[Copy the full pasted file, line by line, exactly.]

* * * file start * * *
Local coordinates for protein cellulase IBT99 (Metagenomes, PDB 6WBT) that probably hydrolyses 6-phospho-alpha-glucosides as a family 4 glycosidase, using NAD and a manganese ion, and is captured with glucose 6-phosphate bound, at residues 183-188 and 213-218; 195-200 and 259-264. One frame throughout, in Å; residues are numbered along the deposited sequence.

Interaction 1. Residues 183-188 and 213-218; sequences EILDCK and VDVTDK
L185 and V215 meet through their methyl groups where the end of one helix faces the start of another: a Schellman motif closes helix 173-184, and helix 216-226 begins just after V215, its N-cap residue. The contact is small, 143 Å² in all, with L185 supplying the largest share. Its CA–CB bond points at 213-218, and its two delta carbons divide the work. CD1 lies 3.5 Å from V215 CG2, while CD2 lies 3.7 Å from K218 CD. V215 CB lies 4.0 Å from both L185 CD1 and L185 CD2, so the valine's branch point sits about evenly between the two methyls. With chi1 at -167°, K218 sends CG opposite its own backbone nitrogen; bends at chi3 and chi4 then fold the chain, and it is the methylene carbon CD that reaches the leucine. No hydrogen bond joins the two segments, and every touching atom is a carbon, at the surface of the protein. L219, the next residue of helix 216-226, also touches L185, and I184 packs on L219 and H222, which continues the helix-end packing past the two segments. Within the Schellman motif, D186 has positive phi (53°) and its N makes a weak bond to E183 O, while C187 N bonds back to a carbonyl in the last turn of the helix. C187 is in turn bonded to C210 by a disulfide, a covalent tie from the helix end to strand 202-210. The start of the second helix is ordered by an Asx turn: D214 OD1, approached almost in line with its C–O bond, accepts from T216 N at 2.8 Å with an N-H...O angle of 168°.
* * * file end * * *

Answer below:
Local coordinates for protein cellulase IBT99 (Metagenomes, PDB 6WBT) that probably hydrolyses 6-phospho-alpha-glucosides as a family 4 glycosidase, using NAD and a manganese ion, and is captured with glucose 6-phosphate bound, at residues 183-188 and 213-218; 195-200 and 259-264. One frame throughout, in Å; residues are numbered along the deposited sequence.

Interaction 1. Residues 183-188 and 213-218; sequences EILDCK and VDVTDK
L185 and V215 meet through their methyl groups where the end of one helix faces the start of another: a Schellman motif closes helix 173-184, and helix 216-226 begins just after V215, its N-cap residue. The contact is small, 143 Å² in all, with L185 supplying the largest share. Its CA–CB bond points at 213-218, and its two delta carbons divide the work. CD1 lies 3.5 Å from V215 CG2, while CD2 lies 3.7 Å from K218 CD. V215 CB lies 4.0 Å from both L185 CD1 and L185 CD2, so the valine's branch point sits about evenly between the two methyls. With chi1 at -167°, K218 sends CG opposite its own backbone nitrogen; bends at chi3 and chi4 then fold the chain, and it is the methylene carbon CD that reaches the leucine. No hydrogen bond joins the two segments, and every touching atom is a carbon, at the surface of the protein. L219, the next residue of helix 216-226, also touches L185, and I184 packs on L219 and H222, which continues the helix-end packing past the two segments. Within the Schellman motif, D186 has positive phi (53°) and its N makes a weak bond to E183 O, while C187 N bonds back to a carbonyl in the last turn of the helix. C187 is in turn bonded to C210 by a disulfide, a covalent tie from the helix end to strand 202-210. The start of the second helix is ordered by an Asx turn: D214 OD1, approached almost in line with its C–O bond, accepts from T216 N at 2.8 Å with an N-H...O angle of 168°.